Purpose: Differences in respondent characteristics may lead to bias in prevalence estimates and bias in associations. Both forms of non-response bias are investigated in a study on psychosocial factors and cancer risk, which is a sub-study of a large-scale monitoring survey in the Netherlands.
Methods: Respondents of a cross-sectional monitoring project (MORGEN; N = 22,769) were also asked to participate in a prospective study on psychosocial factors and cancer risk (HLEQ; N = 12,097). To investigate diverse aspects of non-response in the HLEQ on prevalence estimates and associations are studied, based on information gathered in the MORGEN-project.
Results: A response percentage of 45% was obtained in the MORGEN-project. Response rates were found to be lower among men and younger people. The HLEQ showed a response percentage of 56%, and respondents reported higher socioeconomic status, better subjective health and healthier lifestyle behaviors than non-respondents. However, associations between smoking status and either socioeconomic status or subjective health based on respondents only were not statistically different from those based on the entire MORGEN-population.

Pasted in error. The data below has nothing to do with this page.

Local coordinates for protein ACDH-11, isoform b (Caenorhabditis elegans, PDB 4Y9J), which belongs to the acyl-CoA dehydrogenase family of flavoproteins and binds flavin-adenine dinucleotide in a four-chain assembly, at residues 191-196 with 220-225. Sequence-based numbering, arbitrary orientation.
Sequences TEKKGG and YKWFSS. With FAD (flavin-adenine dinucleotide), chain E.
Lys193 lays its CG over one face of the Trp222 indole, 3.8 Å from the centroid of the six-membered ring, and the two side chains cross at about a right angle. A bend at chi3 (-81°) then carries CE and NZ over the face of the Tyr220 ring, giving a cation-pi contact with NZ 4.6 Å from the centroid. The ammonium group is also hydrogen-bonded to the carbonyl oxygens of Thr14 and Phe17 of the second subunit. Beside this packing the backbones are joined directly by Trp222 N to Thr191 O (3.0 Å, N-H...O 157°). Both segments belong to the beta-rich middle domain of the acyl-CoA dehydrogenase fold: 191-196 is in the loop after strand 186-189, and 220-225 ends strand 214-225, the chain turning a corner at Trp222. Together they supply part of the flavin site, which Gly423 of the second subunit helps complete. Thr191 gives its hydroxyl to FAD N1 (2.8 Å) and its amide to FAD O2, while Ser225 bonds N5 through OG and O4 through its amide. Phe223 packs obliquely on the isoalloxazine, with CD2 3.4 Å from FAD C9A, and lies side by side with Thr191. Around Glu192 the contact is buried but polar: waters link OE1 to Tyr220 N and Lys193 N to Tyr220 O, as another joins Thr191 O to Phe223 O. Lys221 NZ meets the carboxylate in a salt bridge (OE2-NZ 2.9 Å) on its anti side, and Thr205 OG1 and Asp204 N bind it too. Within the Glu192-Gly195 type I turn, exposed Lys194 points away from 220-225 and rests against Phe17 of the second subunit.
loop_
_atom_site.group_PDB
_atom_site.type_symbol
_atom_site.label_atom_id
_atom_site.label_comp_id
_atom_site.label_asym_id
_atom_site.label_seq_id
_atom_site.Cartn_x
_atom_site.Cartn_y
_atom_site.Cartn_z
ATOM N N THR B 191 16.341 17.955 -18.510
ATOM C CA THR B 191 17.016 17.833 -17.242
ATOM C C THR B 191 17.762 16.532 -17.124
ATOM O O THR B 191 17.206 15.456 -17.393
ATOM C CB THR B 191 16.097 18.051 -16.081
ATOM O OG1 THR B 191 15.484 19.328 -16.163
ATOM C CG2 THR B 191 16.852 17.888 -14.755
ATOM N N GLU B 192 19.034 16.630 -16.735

Conclusion: Non-response leads to bias in prevalence estimates of current smoking, current alcohol intake, and low physical activity or poor subjective health. However, non-response did not cause bias in the examined associations.